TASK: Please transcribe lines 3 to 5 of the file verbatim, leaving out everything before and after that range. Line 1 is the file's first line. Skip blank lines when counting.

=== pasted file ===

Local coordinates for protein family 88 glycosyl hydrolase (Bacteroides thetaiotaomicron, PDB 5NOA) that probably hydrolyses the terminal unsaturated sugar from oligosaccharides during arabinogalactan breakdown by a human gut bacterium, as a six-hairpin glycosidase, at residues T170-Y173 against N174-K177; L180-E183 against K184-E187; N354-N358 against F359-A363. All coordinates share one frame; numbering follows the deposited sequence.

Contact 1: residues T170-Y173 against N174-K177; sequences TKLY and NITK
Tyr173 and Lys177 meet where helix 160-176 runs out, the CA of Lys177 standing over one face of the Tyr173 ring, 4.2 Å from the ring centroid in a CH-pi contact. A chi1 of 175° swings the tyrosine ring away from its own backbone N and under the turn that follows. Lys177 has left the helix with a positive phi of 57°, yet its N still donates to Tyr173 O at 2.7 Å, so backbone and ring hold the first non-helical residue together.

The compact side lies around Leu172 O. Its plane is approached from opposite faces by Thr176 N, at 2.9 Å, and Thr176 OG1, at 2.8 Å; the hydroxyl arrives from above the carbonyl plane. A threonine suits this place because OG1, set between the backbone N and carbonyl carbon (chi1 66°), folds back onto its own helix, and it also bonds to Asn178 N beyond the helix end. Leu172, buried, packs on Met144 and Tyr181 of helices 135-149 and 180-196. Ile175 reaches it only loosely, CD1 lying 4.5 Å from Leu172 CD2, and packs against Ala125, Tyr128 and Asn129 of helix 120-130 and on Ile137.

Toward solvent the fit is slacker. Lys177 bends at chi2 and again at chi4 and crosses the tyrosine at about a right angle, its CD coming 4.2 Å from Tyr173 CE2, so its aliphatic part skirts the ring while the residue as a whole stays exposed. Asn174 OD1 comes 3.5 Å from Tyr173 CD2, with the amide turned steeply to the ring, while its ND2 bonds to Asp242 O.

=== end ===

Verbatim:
Tyr173 and Lys177 meet where helix 160-176 runs out, the CA of Lys177 standing over one face of the Tyr173 ring, 4.2 Å from the ring centroid in a CH-pi contact. A chi1 of 175° swings the tyrosine ring away from its own backbone N and under the turn that follows. Lys177 has left the helix with a positive phi of 57°, yet its N still donates to Tyr173 O at 2.7 Å, so backbone and ring hold the first non-helical residue together.

The compact side lies around Leu172 O. Its plane is approached from opposite faces by Thr176 N, at 2.9 Å, and Thr176 OG1, at 2.8 Å; the hydroxyl arrives from above the carbonyl plane. A threonine suits this place because OG1, set between the backbone N and carbonyl carbon (chi1 66°), folds back onto its own helix, and it also bonds to Asn178 N beyond the helix end. Leu172, buried, packs on Met144 and Tyr181 of helices 135-149 and 180-196. Ile175 reaches it only loosely, CD1 lying 4.5 Å from Leu172 CD2, and packs against Ala125, Tyr128 and Asn129 of helix 120-130 and on Ile137.

Toward solvent the fit is slacker. Lys177 bends at chi2 and again at chi4 and crosses the tyrosine at about a right angle, its CD coming 4.2 Å from Tyr173 CE2, so its aliphatic part skirts the ring while the residue as a whole stays exposed. Asn174 OD1 comes 3.5 Å from Tyr173 CD2, with the amide turned steeply to the ring, while its ND2 bonds to Asp242 O.